Once the whistle has gone you can get your WA and GA to also run down and stand in the spaces in front of the opposition’s Centre – this is called a flood.
If the ball can’t go forward and it goes back it should always be behind the centre to the opposition’s WD and GD.
So once your 3 over (wall) has made the ball go back by standing in front of their attackers. As soon as the ball goes back, they then want to reposition and get behind their attackers to force them high and wide back up the court away from their GS.
You can’t allow any attackers to break out and gain depth as this will defeat the whole 3 over. However, if any attacker does gain depth and a long driving ball is given you can ask your GK to be active again at the back and have a go on the fly.
Netball centre pass tactics as a C in defence
The role of the Centre on centre passes is to help in both attack and defence. The Centre needs to ensure they get the centre pass off quickly and accurately in attack. In defence they need to get back in time to set up the centre pass defence strategies.
Make sure you have a strong stage 2 defence over the ball. Make sure your arms are up and high over the ball – get as much pressure on the ball. Don’t put your hands to the side.
One Vs One
Once the ball has been released make sure you step up and meet your opposition centre. You’re trying to force them back into the pass they’ve just given, so squeezing attackers into the same space. Or you’re trying to keep them apart and force them away down the court on long balls you can challenge.
If you’re asked to get back for the double make sure your body positioning and angle are in the correct position. Don’t stand flat, make sure you have a good angle and your eyes are up so you can see both the ball and the player.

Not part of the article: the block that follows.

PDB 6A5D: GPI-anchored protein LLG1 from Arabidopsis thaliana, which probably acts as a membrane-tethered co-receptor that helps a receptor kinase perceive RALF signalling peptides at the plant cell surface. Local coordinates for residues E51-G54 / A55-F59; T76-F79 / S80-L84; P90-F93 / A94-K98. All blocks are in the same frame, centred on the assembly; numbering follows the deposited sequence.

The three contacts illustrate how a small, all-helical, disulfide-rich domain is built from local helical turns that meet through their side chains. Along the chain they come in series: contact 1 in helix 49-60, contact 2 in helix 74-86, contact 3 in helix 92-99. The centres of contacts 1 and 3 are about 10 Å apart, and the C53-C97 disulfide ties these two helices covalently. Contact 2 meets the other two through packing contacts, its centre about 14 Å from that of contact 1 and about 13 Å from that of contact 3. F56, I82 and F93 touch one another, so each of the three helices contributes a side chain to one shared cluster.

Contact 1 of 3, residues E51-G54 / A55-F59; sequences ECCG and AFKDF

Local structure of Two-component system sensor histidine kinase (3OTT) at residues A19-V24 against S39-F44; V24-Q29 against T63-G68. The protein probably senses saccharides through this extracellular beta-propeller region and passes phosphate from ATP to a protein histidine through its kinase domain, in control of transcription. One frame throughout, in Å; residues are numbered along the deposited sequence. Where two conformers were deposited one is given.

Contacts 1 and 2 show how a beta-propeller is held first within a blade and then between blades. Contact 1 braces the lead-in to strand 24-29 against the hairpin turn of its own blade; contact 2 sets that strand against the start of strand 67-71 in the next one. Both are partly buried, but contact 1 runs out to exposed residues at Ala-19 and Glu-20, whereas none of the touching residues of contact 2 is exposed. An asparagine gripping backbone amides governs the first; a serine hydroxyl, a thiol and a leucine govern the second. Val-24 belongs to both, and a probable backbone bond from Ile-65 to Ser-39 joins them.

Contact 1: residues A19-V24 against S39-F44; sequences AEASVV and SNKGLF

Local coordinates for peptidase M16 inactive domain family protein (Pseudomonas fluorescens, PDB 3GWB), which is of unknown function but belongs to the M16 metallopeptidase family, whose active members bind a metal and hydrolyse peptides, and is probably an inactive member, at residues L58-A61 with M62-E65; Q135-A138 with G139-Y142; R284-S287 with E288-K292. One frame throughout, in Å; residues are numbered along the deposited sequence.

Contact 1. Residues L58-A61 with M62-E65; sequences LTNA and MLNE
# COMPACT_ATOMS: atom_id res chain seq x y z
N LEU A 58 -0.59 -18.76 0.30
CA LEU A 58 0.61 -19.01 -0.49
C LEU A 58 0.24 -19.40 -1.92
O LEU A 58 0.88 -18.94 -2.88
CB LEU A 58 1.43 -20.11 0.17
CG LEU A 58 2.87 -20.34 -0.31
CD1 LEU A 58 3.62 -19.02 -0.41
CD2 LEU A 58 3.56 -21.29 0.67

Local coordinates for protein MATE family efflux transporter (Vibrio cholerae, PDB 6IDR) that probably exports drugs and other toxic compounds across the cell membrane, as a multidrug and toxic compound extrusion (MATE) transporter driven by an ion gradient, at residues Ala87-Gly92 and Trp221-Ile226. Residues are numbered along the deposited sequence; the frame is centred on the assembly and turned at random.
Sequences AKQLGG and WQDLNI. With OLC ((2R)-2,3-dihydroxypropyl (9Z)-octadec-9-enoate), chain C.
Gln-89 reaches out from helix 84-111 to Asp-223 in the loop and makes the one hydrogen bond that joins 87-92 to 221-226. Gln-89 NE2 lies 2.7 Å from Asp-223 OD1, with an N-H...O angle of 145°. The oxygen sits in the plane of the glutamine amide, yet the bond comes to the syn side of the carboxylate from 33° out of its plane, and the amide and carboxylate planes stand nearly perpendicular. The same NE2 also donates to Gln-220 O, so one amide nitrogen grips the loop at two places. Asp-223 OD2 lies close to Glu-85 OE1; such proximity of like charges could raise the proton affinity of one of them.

Your main job is to protect the middle of the court and shut down either the WA or GA. If you’re on the double they shouldn’t be receiving the ball. So make sure you communicate with your defensive partner and if the attacker makes a drive out for phase 1 have the confidence to run your feet and challenge this.
Remember whoever goes on the wide phase 1 drive, the other defender has to step up and meet the C. If you both go together on the phase 1 attacker and it lands – you leave the centre on an undefended easy drive down the court for phase 2.
The earlier you can get back in position the better. You can either set up in the middle or on the wide whichever positions you’re most comfortable with as a defensive unit.
The WD and GD will be jumping over the line meeting you when the whistle goes from the umpire. So again stay on a good angle, don’t stand flat and keep your head and eyes up – you need to be able to shift when the attackers move behind you.
Communication is always key with a 3 over, so stay connected with your defenders and make sure you’re talking through the structure.
For a breakdown of every player’s role in one-on-one centre pass defence, download our handy guide:
I hope these centre pass defence structures and strategies help give your players more confidence to challenge the ball.